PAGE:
'Services' in Marxian Economic Thought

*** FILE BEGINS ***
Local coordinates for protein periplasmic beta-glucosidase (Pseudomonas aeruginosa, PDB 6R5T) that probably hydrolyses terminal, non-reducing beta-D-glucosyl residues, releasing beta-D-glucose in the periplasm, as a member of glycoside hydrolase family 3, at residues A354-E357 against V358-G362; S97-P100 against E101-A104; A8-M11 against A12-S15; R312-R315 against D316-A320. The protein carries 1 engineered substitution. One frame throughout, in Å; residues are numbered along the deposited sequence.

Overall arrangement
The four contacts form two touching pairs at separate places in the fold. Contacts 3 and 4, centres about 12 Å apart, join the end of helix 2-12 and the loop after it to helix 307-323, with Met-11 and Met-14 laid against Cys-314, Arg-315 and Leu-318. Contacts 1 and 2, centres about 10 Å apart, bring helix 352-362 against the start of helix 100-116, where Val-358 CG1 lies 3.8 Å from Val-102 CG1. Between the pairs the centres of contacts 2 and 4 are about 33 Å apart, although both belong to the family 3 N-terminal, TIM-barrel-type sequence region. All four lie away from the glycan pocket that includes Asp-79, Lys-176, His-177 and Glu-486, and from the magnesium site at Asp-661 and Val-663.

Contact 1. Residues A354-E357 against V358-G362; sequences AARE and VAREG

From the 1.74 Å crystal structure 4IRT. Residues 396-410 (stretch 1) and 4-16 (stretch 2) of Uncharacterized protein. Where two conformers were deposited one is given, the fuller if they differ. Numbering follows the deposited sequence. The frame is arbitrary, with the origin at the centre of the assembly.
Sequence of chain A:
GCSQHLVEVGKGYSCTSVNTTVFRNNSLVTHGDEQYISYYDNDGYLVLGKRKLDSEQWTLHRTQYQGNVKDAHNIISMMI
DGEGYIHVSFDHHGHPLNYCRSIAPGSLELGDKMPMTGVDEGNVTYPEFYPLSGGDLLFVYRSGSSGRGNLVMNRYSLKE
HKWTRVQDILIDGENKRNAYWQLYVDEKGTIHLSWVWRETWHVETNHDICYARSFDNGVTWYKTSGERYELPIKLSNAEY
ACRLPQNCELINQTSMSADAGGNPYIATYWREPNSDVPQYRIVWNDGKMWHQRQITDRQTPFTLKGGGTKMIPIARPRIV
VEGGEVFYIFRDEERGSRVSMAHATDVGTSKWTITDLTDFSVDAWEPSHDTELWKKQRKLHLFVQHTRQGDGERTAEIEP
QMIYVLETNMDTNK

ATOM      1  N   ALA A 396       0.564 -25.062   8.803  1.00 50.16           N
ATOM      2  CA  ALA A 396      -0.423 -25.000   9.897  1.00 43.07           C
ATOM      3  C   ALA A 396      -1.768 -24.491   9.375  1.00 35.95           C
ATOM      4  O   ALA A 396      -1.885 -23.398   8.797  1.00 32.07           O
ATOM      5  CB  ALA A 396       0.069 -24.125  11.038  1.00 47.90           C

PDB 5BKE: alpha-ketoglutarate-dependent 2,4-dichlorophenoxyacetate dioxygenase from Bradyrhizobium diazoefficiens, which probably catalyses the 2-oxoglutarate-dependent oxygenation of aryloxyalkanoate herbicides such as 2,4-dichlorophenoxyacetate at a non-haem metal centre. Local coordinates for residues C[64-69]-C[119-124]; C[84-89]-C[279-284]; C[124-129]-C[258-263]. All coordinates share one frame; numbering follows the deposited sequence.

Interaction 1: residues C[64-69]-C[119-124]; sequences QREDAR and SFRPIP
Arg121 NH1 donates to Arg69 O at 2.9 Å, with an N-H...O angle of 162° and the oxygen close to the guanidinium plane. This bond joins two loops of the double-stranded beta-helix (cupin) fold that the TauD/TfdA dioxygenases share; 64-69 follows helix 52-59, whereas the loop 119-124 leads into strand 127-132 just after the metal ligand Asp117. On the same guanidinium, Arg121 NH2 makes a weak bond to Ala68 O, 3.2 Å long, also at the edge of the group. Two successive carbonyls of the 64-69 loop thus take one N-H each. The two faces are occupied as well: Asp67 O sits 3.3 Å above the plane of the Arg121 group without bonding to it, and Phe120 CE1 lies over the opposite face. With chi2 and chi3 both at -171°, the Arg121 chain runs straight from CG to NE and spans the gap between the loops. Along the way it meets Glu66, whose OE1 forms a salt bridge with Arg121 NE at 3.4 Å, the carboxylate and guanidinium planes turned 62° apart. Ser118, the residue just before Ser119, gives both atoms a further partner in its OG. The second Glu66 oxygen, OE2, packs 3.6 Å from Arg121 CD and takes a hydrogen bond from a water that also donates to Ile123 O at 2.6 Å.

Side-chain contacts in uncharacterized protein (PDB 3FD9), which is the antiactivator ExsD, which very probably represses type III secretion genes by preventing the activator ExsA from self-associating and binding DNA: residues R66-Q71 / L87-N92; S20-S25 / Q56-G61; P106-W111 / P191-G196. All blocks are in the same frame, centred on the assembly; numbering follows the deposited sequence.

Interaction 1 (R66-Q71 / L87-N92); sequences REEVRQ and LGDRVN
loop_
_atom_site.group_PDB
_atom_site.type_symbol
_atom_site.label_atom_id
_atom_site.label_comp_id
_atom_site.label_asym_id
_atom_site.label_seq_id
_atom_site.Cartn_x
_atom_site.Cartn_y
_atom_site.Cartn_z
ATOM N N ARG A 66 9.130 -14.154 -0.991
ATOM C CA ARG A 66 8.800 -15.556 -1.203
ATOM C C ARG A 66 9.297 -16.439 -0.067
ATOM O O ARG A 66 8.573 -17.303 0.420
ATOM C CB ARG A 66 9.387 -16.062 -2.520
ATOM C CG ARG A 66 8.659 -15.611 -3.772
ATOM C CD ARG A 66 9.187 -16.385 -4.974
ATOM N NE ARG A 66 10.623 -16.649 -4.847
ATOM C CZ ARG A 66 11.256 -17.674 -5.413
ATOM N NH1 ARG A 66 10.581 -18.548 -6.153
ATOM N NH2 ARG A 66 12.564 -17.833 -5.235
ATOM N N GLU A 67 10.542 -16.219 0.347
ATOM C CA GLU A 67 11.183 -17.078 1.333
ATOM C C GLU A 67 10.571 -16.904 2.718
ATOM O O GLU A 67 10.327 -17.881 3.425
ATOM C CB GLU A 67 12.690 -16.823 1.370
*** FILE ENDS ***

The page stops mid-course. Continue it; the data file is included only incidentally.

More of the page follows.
The services sector has grown as a share of GDP and employment in most countries in recent years, and there has been increasing interest in understanding this sector and in its growth potential. This article analyses the meaning and nature of the 'services sector' from a Marxian perspective. Marx did not analyse 'services' as such (although he did discuss certain types of activities that are currently classified as services), and 'sectors' are not the units of his economic analysis. From a Marxian approach, an activity needs to be analysed in terms of its location in the circuit of capital and its relationship with the production of surplus-value. The 'services sector' includes activities which are highly heterogeneous in these terms, including activities in which surplus-value is directly produced, activities which facilitate the production of surplus-value elsewhere (or increase the rate at which it is produced), and activities that stand outside of the circuit of capital. Marxian tools of analysis yield particular insights into the nature of various types of service activities, which is helpful in understanding sectoral structure and the potential implications of changes therein.
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